“Good price overall. Netflix like VC service is great. Should be well received among the early adopter crowd,” says Niko Partners’ Daniel “ZhugeEX” Ahmad.
But while these are some of the better journalists/analysts in gaming, I’m not quite sure how they’re arriving at this conclusion about how Nintendo is introducing a “Netflix-like” Virtual Console. When pressed specifically on Virtual Console, even in the wake of this news, Nintendo reverts to their usual “We have nothing to announce on this topic.”
Certainly, if Nintendo was fully integrating Virtual Console access into this $20 a year service, that would be a great deal and beloved by all. But I don’t think an “ongoing selection of classic games” is the same thing. Virtual Console is an expansive library with games from many of Nintendo’s old systems, and fans were hoping to see more from N64, Gamecube and even the Wii when the Virtual Console returned and found a home on the Switch. All Nintendo is saying here is that these “classic game selections” will include NES games, and maybe some SNES titles in the future. This does not sound like something that’s replacing Virtual Console to me, and Nintendo is still refusing to even say the words “Virtual Console” out loud despite that A) the Switch has been released for months now and B) they’re supposed to be detailing their online plans which should include the VC itself. Whatever this “game selection” idea is, it does not seem to be that.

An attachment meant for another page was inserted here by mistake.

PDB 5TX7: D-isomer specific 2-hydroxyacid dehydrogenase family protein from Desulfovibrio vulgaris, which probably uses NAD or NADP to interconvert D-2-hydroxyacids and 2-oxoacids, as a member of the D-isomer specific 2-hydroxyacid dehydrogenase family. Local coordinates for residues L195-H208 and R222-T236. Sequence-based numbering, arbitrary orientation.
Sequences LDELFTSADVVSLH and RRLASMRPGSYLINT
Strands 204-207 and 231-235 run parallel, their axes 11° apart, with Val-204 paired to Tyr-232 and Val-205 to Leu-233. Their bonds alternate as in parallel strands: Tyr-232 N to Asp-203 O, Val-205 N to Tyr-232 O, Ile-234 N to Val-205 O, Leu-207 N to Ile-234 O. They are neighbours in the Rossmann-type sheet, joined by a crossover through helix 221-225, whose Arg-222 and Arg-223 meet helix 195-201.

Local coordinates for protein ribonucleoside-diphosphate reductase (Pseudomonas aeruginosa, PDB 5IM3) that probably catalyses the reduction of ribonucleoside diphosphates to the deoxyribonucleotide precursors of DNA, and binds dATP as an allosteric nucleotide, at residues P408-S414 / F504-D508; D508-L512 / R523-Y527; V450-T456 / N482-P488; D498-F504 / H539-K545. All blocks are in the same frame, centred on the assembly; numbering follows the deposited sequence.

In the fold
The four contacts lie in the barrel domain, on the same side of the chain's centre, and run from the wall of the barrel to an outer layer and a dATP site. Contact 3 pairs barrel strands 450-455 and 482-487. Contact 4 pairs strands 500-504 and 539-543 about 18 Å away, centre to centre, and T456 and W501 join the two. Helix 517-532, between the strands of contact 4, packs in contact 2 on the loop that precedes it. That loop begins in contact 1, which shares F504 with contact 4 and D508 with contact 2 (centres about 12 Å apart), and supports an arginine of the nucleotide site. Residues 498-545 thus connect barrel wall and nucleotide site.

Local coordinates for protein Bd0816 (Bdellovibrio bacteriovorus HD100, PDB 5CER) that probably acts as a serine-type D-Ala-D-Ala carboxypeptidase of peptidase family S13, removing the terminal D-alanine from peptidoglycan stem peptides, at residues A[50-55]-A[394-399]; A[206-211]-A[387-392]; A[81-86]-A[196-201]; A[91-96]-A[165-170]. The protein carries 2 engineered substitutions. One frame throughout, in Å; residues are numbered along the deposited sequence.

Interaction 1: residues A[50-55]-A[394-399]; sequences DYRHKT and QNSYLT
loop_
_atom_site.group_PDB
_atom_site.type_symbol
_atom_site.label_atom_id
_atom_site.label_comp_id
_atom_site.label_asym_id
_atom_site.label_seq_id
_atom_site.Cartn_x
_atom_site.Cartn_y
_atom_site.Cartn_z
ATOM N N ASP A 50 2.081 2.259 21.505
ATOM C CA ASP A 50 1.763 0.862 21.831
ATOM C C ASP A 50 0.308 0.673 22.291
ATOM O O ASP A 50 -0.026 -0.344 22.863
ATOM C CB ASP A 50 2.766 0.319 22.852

And if it’s not? Things are starting to get very weird with Nintendo’s retro catalog. Nintendo has physical consoles that play old NES and SNES games (though they still have not confirmed the SNES exists), they have this online service “selection” containing NES and SNES games, and presumably they still have Virtual Console itself on the horizon, with all those games and others (which they are also not talking about). Do we really need this many paths to these games in this day and age? This is why I’m actually hoping Virtual Console is integrated into the Switch’s online service, but nothing Nintendo put forth yesterday seems to indicate that’s what’s happening from what I can tell. If this is how Virtual Console is going to work going forward, why is Nintendo not saying that outright and painting this as a rollout for the much-anticipated return of the service?